As the movie “The Princess Bride” reminds us, the most famous classic blunder is to “never get involved in a land war in Asia.”
The Los Angeles Dodgers could be on their way to proving that with an only slightly less well-known blunder — using an opener in Game 5 of the National League Division Series instead of just starting left-hander Julio Urías.
On Thursday afternoon, the Dodgers made the stunning announcement that right-handed reliever Corey Knebel would open the NLDS' deciding game instead of Urías, about eight hours before the first pitch against the San Francisco Giants at Oracle Park. It was either the most shocking or the second-most shocking announcement of the day, depending on your feelings about the Cardinals firing manager Mike Shildt.
Urías was the starter in Game 2 on Saturday, allowing a run and striking out five in a 9-2 victory for the Dodgers. His strong postseason performance continued his trend from the regular season, when Urías posted a 2.96 ERA with 195 strikeouts in 185 2/3 innings. He’s one of the top starting pitchers in the league, and so-called “openers” tend to be used when a team has a weaker starting pitcher.
So why are the Dodgers doing this?
The first answer definitely might be: “To try and mess with the Giants.”
No matter the analytical evidence they might use to support this move, the Dodgers know the Giants have resisted their advances all season and have home-field advantage for a win-or-go-home Game 5. Announcing Knebel is a desperate attempt to at least bother the Giants by making them devote a lot of pregame time to figuring out what to do with their lineup. Not necessarily “desperate” in a derogatory sense — everyone plays with desperation in October — but the Dodgers are taking a risk. And while it is not unprecedented by any means, it certainly has interesting timing. It could all backfire.
The Dodgers probably expect the Giants to continue with a right-handed heavy lineup, considering Urías will probably take over in the second inning. Maybe they’ll pivot and oppose Knebel with lefties including LaMonte Wade, Mike Yastrzemski, Steven Duggar, Alex Dickerson, but just making the Giants think about it and take time considering related countermeasures might be worth the tactic of opening with Knebel.
This is where things start to get like “The Princess Bride,” when the Dread Pirate (Dave) Roberts tricks the trickster, Vizzini, into taking his own poison. So what are the probabilities in a real-life version of the fairytale?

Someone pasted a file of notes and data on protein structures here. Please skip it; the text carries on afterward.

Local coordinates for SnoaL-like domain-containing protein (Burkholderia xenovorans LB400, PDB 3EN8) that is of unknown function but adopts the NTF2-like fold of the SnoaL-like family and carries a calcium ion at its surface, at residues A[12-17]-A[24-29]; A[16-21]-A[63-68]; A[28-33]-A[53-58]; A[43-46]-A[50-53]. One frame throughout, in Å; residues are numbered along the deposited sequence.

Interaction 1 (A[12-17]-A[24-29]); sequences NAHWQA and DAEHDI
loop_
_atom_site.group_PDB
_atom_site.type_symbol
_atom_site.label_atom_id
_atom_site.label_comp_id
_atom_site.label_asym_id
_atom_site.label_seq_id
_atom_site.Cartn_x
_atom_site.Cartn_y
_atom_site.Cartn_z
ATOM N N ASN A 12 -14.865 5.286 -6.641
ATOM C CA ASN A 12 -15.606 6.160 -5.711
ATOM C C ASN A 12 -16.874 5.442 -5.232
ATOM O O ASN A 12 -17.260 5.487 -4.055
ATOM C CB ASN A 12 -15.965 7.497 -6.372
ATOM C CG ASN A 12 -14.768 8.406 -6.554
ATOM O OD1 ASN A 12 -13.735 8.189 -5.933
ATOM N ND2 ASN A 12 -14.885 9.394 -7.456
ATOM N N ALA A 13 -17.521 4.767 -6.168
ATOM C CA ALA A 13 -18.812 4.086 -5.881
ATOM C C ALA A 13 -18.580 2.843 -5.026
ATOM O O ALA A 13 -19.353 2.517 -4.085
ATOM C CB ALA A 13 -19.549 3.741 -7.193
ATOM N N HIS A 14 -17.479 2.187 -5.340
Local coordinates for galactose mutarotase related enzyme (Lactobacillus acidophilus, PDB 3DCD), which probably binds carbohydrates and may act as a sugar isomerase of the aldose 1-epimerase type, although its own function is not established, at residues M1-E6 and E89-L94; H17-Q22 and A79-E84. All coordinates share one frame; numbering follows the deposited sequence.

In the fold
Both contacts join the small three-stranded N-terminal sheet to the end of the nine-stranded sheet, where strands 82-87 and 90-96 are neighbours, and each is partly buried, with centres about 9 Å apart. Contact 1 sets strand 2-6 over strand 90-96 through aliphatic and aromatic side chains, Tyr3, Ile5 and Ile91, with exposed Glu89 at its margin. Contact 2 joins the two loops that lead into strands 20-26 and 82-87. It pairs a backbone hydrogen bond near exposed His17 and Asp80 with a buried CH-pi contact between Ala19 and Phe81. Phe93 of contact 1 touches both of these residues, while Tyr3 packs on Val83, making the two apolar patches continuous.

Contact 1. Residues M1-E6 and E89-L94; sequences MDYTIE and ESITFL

Looking at Knebel’s platoon splits, the Giants will see that he’s not been vulnerable to left-handed batters this season. Looking at the career results of Giants batters against Knebel won’t help much because the Giants have only made 54 plate appearances against him. No matter, their career numbers against Knebel are 209/.352/.349 with a home run (by Brandon Belt, who is injured and not playing), three doubles and 10 walks. The walks are an interesting thing, but this season, Knebel has dominated in 11 plate appearances, allowing no walks and just two singles against the Giants, including the playoffs.
The Giants collectively were more effective against right-handed starters during the season, but that’s not as relevant because Knebel probably will pitch just one inning Thursday, certainly no more than two. Only four times in 27 appearances was he asked to get more than three outs.
Even with a minuscule sample like 11 plate appearances, this move is more about maximizing the value of Knebel, one of the Dodgers’ better relievers, at the start of a game when starting pitchers can be vulnerable. The Dodgers are asking themselves: What gives a team its best shot to be scoreless or ahead after the first inning?
It’s common for even great starting pitchers to have trouble in the first inning, or at least more trouble than they have during Innings 2, 3, 4 and 5. Urías has allowed five home runs and 12 walks in the first inning this season. It’s not a lot, but it’s more than any other inning for him. Going by inning, the next best shot for the Dodgers to score would be the sixth, which is usually Urías’ last inning anyway.
Look at the Giants collectively in the first inning: It’s their best — .265/.347/.516 with 40 home runs, 77 walks and 116 runs scored. This is what the Dodgers are trying to guard against. Urías handled the Giants in the first inning of Game 2 without allowing them to score, although he did allow a two-out double to Austin Slater.
What about the downside?
The key to this move is Urías being on board with it. In previous seasons, he’s already shown an ability to enter a game at any time and be excellent. But starting pitchers have a certain routine, and he hasn’t made a relief appearance all season. The Dodgers probably wouldn’t use right-handers Walker Buehler or Max Scherzer like this, as a “bulk guy” following an opener. Egos get involved. MLB isn’t so progressive with the opener concept that it should be automatic that feelings won’t be bruised, even with Urías.
If you were playing the game on a computer, it makes sense to do what the Dodgers are doing. Unless, of course, the Giants were ready for it all along!